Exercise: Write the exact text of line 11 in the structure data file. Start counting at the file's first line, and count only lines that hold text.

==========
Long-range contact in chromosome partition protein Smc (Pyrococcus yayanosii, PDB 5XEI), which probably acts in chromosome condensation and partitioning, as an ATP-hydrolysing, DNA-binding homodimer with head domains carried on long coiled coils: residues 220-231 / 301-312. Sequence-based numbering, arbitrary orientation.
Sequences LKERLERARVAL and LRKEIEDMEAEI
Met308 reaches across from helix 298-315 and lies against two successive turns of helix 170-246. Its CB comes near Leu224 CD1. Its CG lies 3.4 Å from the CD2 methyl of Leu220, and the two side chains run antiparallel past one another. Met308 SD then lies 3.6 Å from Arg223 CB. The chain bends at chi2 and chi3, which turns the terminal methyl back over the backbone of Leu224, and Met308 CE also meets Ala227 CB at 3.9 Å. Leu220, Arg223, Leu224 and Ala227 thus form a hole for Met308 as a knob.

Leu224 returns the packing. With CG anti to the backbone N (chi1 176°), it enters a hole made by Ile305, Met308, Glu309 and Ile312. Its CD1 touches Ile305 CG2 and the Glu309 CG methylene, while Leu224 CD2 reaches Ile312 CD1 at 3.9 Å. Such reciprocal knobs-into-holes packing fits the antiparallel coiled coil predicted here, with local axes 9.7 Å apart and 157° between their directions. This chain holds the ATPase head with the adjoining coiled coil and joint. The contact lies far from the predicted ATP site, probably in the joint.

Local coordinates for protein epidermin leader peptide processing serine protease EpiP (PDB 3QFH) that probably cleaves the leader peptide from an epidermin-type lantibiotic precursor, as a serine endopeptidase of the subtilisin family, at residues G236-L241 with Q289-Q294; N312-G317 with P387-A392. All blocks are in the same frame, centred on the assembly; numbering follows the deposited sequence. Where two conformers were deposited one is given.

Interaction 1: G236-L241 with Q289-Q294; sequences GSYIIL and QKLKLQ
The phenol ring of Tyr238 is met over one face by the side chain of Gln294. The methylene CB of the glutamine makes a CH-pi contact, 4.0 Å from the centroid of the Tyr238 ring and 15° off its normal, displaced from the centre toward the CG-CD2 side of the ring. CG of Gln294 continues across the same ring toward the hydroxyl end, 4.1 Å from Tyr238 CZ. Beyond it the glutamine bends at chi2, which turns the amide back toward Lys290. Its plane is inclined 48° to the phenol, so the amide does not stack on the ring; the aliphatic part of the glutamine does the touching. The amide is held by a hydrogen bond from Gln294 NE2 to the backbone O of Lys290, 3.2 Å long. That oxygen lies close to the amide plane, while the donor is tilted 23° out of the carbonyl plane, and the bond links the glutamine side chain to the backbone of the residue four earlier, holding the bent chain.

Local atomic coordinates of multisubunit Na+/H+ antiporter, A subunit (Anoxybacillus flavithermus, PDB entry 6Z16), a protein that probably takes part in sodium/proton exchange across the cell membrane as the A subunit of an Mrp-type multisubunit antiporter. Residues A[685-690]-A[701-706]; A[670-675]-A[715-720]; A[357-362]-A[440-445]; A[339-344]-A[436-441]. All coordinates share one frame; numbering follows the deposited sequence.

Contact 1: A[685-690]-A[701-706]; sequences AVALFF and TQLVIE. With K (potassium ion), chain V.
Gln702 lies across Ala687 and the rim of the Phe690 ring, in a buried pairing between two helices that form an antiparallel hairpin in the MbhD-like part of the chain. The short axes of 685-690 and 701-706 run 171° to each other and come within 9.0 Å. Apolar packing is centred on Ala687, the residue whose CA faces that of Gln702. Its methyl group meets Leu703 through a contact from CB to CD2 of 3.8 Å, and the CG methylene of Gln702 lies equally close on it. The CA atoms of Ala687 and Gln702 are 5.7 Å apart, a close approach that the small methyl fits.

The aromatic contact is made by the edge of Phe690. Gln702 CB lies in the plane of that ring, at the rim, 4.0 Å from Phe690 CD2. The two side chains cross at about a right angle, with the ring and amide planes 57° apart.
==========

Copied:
The aromatic contact is made by the edge of Phe690. Gln702 CB lies in the plane of that ring, at the rim, 4.0 Å from Phe690 CD2. The two side chains cross at about a right angle, with the ring and amide planes 57° apart.